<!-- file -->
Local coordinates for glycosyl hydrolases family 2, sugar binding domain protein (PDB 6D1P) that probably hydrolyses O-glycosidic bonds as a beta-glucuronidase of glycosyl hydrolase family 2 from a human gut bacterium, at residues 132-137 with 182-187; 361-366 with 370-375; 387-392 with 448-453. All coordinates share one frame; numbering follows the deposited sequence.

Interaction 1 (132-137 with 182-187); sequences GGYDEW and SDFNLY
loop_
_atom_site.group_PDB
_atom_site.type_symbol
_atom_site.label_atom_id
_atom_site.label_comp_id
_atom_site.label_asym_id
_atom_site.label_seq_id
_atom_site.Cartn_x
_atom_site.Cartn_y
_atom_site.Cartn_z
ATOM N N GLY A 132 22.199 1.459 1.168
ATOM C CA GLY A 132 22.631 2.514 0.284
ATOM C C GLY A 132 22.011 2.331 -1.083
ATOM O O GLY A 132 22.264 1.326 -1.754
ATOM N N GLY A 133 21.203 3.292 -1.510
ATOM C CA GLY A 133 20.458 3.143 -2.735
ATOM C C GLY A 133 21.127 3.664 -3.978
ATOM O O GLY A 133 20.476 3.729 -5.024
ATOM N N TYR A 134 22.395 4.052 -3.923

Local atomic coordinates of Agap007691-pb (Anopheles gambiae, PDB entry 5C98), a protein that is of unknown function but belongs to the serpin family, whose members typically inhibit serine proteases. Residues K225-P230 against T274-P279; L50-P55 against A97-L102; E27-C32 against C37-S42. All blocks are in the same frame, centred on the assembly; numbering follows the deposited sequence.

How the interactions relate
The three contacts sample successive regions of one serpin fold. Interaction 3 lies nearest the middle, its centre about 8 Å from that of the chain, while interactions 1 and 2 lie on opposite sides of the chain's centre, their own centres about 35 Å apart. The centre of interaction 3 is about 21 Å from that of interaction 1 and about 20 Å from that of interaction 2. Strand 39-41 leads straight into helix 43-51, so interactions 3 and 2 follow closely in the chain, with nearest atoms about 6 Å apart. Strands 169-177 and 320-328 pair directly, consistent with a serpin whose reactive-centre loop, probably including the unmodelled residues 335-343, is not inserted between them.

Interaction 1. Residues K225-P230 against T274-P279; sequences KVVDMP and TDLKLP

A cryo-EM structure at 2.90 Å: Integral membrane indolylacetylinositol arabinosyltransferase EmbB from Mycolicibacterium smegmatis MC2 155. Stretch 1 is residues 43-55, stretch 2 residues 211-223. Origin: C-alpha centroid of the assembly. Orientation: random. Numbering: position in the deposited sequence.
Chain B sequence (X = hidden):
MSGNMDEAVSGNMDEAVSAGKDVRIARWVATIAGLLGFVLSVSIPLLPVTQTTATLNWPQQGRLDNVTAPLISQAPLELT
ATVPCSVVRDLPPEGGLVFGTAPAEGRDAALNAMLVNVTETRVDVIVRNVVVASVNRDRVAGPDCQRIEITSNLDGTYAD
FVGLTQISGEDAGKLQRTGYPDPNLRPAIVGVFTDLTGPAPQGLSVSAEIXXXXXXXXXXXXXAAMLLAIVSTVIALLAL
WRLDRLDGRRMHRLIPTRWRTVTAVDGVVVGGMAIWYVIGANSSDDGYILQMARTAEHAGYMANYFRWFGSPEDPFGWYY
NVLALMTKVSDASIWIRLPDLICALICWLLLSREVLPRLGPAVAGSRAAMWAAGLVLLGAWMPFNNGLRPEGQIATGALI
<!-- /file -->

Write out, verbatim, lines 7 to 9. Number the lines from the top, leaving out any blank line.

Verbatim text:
_atom_site.label_comp_id
_atom_site.label_asym_id
_atom_site.label_seq_id